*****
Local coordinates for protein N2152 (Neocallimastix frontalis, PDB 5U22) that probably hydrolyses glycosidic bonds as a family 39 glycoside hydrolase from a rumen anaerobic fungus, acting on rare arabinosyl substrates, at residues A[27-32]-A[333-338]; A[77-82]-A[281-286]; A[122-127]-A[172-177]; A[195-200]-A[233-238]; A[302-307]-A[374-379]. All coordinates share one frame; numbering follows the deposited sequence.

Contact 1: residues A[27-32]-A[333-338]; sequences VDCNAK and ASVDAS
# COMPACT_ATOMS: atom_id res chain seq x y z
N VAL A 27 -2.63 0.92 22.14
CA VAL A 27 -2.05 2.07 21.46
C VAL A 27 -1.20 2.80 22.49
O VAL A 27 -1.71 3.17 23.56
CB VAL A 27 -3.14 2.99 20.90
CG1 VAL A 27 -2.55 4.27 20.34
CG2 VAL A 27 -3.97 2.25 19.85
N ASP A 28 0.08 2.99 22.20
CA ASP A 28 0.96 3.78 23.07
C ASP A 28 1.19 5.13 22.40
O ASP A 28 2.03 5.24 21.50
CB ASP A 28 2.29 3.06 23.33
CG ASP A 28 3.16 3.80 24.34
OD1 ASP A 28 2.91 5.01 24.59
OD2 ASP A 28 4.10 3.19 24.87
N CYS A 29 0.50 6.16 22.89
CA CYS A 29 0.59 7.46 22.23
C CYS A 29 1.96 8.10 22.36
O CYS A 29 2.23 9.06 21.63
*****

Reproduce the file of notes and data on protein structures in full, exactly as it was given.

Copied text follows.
Local coordinates for protein N2152 (Neocallimastix frontalis, PDB 5U22) that probably hydrolyses glycosidic bonds as a family 39 glycoside hydrolase from a rumen anaerobic fungus, acting on rare arabinosyl substrates, at residues A[27-32]-A[333-338]; A[77-82]-A[281-286]; A[122-127]-A[172-177]; A[195-200]-A[233-238]; A[302-307]-A[374-379]. All coordinates share one frame; numbering follows the deposited sequence.

Contact 1: residues A[27-32]-A[333-338]; sequences VDCNAK and ASVDAS
# COMPACT_ATOMS: atom_id res chain seq x y z
N VAL A 27 -2.63 0.92 22.14
CA VAL A 27 -2.05 2.07 21.46
C VAL A 27 -1.20 2.80 22.49
O VAL A 27 -1.71 3.17 23.56
CB VAL A 27 -3.14 2.99 20.90
CG1 VAL A 27 -2.55 4.27 20.34
CG2 VAL A 27 -3.97 2.25 19.85
N ASP A 28 0.08 2.99 22.20
CA ASP A 28 0.96 3.78 23.07
C ASP A 28 1.19 5.13 22.40
O ASP A 28 2.03 5.24 21.50
CB ASP A 28 2.29 3.06 23.33
CG ASP A 28 3.16 3.80 24.34
OD1 ASP A 28 2.91 5.01 24.59
OD2 ASP A 28 4.10 3.19 24.87
N CYS A 29 0.50 6.16 22.89
CA CYS A 29 0.59 7.46 22.23
C CYS A 29 1.96 8.10 22.36
O CYS A 29 2.23 9.06 21.63